Tech giants have been in the spotlight during the past few weeks, though it might not be for the reasons we were expecting two years ago. We’ve all read about the massive layoffs in companies that had considerable advantage until just months ago. These companies were competing for the position of the best place to work due to their employee experience, privileged salaries, maximum flexibility, top-quality major equipment for every sector, stocks as form of payment, tempting incentive programs, career plans, and other models of compensation that made it difficult to compete against them when attracting talent—characteristics that made them worthy of Disney’s Cinderella fairytale.
Though we may have thought it wouldn’t be quick to spread, countries leading in Fintech, EdTech and other technologies soon began to recreate similar movements on a smaller scale.
Today, they generally make the mistake of over-hiring, not meeting their expectations, or fearing the recession that’s slowly appearing in the United States due to increased rates, combined with the war and other issues that are now considered the new normality.
From the standpoint of organizational culture, which proved to be a challenge to build (agile working environments, horizontal cultures, high levels of engagement), the aspect we need to analyze is the cultural impact that these decisions will have. They’re made under circumstances where they could possibly be taken prematurely, incorrectly or simply be responding to the whims of the stock market. Due to the inability to analyze their motives, I suggest analyzing the consequences they might bring about—particularly the cultural consequences.
-Firstly, they will suffer the temporary performance paralysis of their workforce. Quarterly reductions create a state of panic within the workforce, and a decrease in their performance and accomplishments, regardless of short-term improvements resulting from intimidation. Fear has never been the preferred motor for performance.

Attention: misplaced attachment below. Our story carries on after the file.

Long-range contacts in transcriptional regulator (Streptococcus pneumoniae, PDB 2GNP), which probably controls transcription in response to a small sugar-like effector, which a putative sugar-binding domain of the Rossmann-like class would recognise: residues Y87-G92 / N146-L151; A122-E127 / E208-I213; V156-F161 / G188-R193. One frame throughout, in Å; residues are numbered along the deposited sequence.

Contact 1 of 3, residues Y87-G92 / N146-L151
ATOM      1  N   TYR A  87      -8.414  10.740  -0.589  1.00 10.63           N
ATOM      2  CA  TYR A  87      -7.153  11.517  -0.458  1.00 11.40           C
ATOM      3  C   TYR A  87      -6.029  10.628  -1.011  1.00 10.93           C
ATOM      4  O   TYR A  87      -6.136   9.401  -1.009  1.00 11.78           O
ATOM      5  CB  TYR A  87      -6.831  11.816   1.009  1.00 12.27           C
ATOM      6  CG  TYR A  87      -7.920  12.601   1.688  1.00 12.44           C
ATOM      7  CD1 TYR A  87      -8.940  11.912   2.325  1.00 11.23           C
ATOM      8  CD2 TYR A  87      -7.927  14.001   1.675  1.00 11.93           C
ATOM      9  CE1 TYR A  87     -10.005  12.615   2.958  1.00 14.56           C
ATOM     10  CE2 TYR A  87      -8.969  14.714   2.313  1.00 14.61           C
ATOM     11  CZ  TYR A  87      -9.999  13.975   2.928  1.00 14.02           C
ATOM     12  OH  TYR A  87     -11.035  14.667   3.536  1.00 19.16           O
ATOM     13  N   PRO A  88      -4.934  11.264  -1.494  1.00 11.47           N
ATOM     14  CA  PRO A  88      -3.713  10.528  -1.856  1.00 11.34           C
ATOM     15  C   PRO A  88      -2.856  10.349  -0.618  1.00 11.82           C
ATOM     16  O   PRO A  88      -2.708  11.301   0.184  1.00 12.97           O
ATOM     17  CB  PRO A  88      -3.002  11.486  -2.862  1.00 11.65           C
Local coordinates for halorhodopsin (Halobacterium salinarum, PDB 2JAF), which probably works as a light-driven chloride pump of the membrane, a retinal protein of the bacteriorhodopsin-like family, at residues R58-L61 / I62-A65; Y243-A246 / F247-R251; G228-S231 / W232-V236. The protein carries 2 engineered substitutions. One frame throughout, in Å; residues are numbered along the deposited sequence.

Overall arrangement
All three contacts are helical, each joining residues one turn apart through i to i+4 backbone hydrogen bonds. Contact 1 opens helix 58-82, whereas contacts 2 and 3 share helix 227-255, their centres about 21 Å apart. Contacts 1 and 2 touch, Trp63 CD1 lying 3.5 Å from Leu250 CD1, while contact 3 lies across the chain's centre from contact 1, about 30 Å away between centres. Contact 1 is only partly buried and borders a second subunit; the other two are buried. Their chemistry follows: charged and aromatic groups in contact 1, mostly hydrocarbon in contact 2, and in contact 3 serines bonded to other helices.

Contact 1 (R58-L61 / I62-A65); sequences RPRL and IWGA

-Secondly, the possibility of entering a process of disengagement where the loss of a sense of security could potentially break the emotional ties of talent with their organization. An employee could lose 10% of their colleagues in the blink of an eye.
-Lastly, the ability to make difficult decisions that affect such a large group of people simultaneously makes way for the organization’s purpose and the cultural principals (behavior) regarding how they execute their downsizing.
Because every action has a reaction, we’ll most likely find ourselves among skeptical collaborators who are upset with the brands they represent and aware of their lack of control over their future, leaving room for potential entrepreneurs to search for a future outside the businesses that represent technology giants.
The key to generate damage control or strengthen the relationship between the organization and collaborators in this context, or to rescue at least some of the organization’s cultural essence, lies in the capacity of humanizing the process. This means accompanying those who leave as well as those who remain in ways that go beyond payment.
This accompaniment can be achieved through the way the news is communicated, emotional guidance for those who are leaving (such as outplacement assistance), and the speed of its execution (the faster, the better; with a clear start and finish). Vulnerable sectors should be especially looked after, and the process must include a diverse, inclusive mentality, and integrally care for the employee experience, basing the exit process on the organization’s values.
Because the risk is that, like a Disney fairytale, the carriage turns into a pumpkin.
By Ezequiel Kieczkier, Founding Partner at Olivia
Read original articule from Forbes here